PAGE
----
Note that we only used the words in the body of a webpage, but in the real world we would have access to more data. We could potentially look at the hints provided in the page title, meta tags, and other tags like heading/bold or bigger font sizes and make some assumptions about the importance of the words (of course we have to do this before stripping tags out). If we could get our hands on link text for sites that link to the article that could also serve as valuable input, although search engines aren’t making it as easy to access link data from their indexes these days. We could use this additional data to either augment our Naive Bayes learner using arbitrary weights, or we can use more complex learners like a Perceptron or a Support Vector Machine to try to let the computer decide how important we should consider these other inputs to be. It’s certainly possible that for some topics other kinds of learners may produce better results. Or we could investigate ways to use learners in combination (via Bagging or Boosting, for example) to get better accuracy than any single learner.


Classifying webpages by topic is a fairly common example of a problem that can be solved by an algorithm created by either a human or a computer. My aim in this post was to provide a quick look at one way to attack the problem and to touch on some very introductory machine learning concepts. If you’re interested in reading more about machine learning specifically there are countless resources online and some great books available on the subject. Hope you found the post helpful. Classify away, and I’ll certainly look forward hearing back from any readers who have tackled similar challenges or want to provide feedback!

How the Cloud Saved Me from Hacker News

If you’re reading this post, we probably have one thing in common: we both spend at least some of our free cycles perusing Hacker News. I know this because it has driven most of my blog traffic over the past week. I have a habit of submitting my recent blog posts, and the other day I was surprised to see one particular post climb to number three on the Hacker News homepage. My excitement quickly gave way to panic, however, as I realized that the sudden rush of traffic had taken my blog down in the middle of it’s shining hour.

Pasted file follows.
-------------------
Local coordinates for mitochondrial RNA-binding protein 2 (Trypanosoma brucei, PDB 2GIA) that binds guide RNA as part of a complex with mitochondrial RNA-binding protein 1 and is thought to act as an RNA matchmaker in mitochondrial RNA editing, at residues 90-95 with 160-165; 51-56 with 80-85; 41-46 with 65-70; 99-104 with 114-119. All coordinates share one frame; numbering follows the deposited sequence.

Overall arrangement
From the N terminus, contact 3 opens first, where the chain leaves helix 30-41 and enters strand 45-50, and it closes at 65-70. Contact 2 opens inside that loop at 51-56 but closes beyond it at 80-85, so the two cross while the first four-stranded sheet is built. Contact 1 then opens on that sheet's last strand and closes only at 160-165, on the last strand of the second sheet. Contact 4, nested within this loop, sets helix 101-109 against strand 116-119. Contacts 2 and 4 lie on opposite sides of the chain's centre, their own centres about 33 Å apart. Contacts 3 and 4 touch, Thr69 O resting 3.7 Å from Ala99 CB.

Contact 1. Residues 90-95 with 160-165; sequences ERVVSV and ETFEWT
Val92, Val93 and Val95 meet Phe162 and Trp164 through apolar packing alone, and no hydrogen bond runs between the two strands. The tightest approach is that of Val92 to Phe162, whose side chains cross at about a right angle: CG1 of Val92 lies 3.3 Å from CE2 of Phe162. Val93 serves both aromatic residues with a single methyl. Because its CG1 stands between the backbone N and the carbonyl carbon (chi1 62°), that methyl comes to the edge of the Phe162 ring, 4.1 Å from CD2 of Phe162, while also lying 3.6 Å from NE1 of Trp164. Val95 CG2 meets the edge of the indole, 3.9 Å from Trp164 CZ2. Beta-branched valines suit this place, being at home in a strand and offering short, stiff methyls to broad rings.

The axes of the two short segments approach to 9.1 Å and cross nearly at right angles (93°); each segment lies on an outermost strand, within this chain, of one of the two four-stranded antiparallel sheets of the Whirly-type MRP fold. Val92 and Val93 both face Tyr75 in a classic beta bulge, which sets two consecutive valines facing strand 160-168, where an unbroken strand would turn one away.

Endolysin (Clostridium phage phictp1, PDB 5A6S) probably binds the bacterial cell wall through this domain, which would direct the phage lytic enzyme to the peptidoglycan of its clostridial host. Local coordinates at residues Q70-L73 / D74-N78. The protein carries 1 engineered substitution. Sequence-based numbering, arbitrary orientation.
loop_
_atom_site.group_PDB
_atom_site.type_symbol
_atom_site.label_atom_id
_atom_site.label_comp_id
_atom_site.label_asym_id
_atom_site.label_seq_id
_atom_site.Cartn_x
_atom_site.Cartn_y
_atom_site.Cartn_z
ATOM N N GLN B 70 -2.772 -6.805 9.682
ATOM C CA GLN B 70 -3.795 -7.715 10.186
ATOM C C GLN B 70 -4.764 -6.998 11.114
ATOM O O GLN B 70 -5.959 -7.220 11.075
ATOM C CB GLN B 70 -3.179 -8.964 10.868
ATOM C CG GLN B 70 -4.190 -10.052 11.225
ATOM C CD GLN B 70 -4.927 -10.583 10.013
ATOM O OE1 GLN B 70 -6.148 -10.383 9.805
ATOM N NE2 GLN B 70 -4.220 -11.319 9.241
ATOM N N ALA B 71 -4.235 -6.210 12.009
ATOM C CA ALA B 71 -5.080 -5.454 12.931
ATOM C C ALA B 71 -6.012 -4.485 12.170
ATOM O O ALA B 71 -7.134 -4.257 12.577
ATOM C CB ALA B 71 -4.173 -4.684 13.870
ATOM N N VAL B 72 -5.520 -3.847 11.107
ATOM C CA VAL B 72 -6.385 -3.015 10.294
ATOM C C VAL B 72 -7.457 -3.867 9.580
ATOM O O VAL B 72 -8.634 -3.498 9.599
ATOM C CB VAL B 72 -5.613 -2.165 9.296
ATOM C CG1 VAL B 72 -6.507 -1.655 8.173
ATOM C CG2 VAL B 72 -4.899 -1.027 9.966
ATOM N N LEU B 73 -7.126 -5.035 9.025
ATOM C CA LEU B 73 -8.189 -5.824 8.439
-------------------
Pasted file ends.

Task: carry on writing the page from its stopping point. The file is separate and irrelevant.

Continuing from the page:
Back up a couple of months. I started blogging back in 2009 on Blogspot. At some point I was tempted by the offering of a free AWS EC2 Micro Instance; I had been thinking about setting up a private Git Server and running a few other servers in the cloud and I decided that like all of these guys, I would migrate my blog to Self Hosted WordPress on EC2. The whole migration was rather painless, I’ll spare the monotonous details because there are quite a few blog posts out there on getting the setup up and running, and how to move content. I will say that the one issue that I ran into is that I had issues with the existing BitNami AMI’s preinstalled with WordPress, so I ended up picking a vanilla Ubuntu AMI and installing LAMP + WordPress myself. Suffice to say that I’m still relatively new-ish to the Linux world, and I pulled it off without much trouble.

But now, my blog was down. Fortunately I was able to cruise over to AWS Management Console and stop my EC2 Instance, upgrade temporarily to a Large Instance, restart it, and then update my Elastic IP. Just like that I was back in business, and my blog that previously got a couple hundred hits on busy days suddenly fielded over 20k hits in a day and another 6k over the next few days.

I figured I would throw together a quick post on my experience for a few reasons. First, because some folks who posting to Hacker News may not have an idea exactly what to expect if they make the homepage. Read: If you’re EC2 hosted, upgrade your Instance size ahead of time. And second, I just wanted to marvel at the power of the cloud. A decade and a half ago I remember ordering a physical Dell rack server and hauling it over to a local ISP where I collocated it for a couple hundred bucks a month and used it host a few websites and custom applications. The fact that I can now spin up a virtual machine in the cloud in minutes, have my software stack up and running in less than an hour, and instantly scale to accommodate huge traffic variance (and all for cheap) is a testimony to the infrastructure underneath modern cloud offerings.

The Software Developer’s Guide to Fitness & Morning Productivity